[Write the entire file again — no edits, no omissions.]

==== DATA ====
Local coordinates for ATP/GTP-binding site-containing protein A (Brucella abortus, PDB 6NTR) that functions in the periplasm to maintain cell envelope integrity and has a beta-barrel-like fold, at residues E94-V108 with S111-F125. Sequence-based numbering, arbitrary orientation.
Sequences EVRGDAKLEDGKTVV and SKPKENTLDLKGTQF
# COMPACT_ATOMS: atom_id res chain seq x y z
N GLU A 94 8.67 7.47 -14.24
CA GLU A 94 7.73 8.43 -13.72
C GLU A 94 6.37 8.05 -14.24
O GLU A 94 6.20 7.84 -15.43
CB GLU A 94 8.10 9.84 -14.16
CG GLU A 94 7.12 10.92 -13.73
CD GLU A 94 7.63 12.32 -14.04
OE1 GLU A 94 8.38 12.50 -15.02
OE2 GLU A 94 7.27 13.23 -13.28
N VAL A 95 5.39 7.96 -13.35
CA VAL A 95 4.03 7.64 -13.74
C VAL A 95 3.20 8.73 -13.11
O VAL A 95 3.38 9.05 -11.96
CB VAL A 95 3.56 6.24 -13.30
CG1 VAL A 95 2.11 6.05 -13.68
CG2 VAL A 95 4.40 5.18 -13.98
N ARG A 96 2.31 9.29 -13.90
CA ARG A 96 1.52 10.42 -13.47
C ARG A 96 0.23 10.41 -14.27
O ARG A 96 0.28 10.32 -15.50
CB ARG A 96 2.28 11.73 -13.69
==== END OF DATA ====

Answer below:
Local coordinates for ATP/GTP-binding site-containing protein A (Brucella abortus, PDB 6NTR) that functions in the periplasm to maintain cell envelope integrity and has a beta-barrel-like fold, at residues E94-V108 with S111-F125. Sequence-based numbering, arbitrary orientation.
Sequences EVRGDAKLEDGKTVV and SKPKENTLDLKGTQF
# COMPACT_ATOMS: atom_id res chain seq x y z
N GLU A 94 8.67 7.47 -14.24
CA GLU A 94 7.73 8.43 -13.72
C GLU A 94 6.37 8.05 -14.24
O GLU A 94 6.20 7.84 -15.43
CB GLU A 94 8.10 9.84 -14.16
CG GLU A 94 7.12 10.92 -13.73
CD GLU A 94 7.63 12.32 -14.04
OE1 GLU A 94 8.38 12.50 -15.02
OE2 GLU A 94 7.27 13.23 -13.28
N VAL A 95 5.39 7.96 -13.35
CA VAL A 95 4.03 7.64 -13.74
C VAL A 95 3.20 8.73 -13.11
O VAL A 95 3.38 9.05 -11.96
CB VAL A 95 3.56 6.24 -13.30
CG1 VAL A 95 2.11 6.05 -13.68
CG2 VAL A 95 4.40 5.18 -13.98
N ARG A 96 2.31 9.29 -13.90
CA ARG A 96 1.52 10.42 -13.47
C ARG A 96 0.23 10.41 -14.27
O ARG A 96 0.28 10.32 -15.50
CB ARG A 96 2.28 11.73 -13.69